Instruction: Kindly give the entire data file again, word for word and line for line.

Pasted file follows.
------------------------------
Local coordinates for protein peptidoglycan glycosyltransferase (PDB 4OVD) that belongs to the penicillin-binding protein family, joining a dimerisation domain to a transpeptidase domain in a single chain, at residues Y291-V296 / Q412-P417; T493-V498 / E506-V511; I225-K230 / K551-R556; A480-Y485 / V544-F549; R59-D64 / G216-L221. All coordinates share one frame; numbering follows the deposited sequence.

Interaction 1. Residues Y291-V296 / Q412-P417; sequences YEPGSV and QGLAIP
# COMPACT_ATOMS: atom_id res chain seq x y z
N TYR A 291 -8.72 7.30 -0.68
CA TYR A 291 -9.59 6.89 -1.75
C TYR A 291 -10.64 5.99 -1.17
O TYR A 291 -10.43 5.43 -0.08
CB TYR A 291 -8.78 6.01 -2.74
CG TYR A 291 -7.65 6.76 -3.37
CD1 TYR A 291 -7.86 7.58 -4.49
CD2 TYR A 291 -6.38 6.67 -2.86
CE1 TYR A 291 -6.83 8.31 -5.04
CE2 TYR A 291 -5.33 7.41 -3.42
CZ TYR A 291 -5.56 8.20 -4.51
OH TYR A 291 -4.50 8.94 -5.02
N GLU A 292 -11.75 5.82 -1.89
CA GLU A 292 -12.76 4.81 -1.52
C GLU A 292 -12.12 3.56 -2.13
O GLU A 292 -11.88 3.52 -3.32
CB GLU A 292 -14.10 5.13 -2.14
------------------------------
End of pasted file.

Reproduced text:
Local coordinates for protein peptidoglycan glycosyltransferase (PDB 4OVD) that belongs to the penicillin-binding protein family, joining a dimerisation domain to a transpeptidase domain in a single chain, at residues Y291-V296 / Q412-P417; T493-V498 / E506-V511; I225-K230 / K551-R556; A480-Y485 / V544-F549; R59-D64 / G216-L221. All coordinates share one frame; numbering follows the deposited sequence.

Interaction 1. Residues Y291-V296 / Q412-P417; sequences YEPGSV and QGLAIP
# COMPACT_ATOMS: atom_id res chain seq x y z
N TYR A 291 -8.72 7.30 -0.68
CA TYR A 291 -9.59 6.89 -1.75
C TYR A 291 -10.64 5.99 -1.17
O TYR A 291 -10.43 5.43 -0.08
CB TYR A 291 -8.78 6.01 -2.74
CG TYR A 291 -7.65 6.76 -3.37
CD1 TYR A 291 -7.86 7.58 -4.49
CD2 TYR A 291 -6.38 6.67 -2.86
CE1 TYR A 291 -6.83 8.31 -5.04
CE2 TYR A 291 -5.33 7.41 -3.42
CZ TYR A 291 -5.56 8.20 -4.51
OH TYR A 291 -4.50 8.94 -5.02
N GLU A 292 -11.75 5.82 -1.89
CA GLU A 292 -12.76 4.81 -1.52
C GLU A 292 -12.12 3.56 -2.13
O GLU A 292 -11.88 3.52 -3.32
CB GLU A 292 -14.10 5.13 -2.14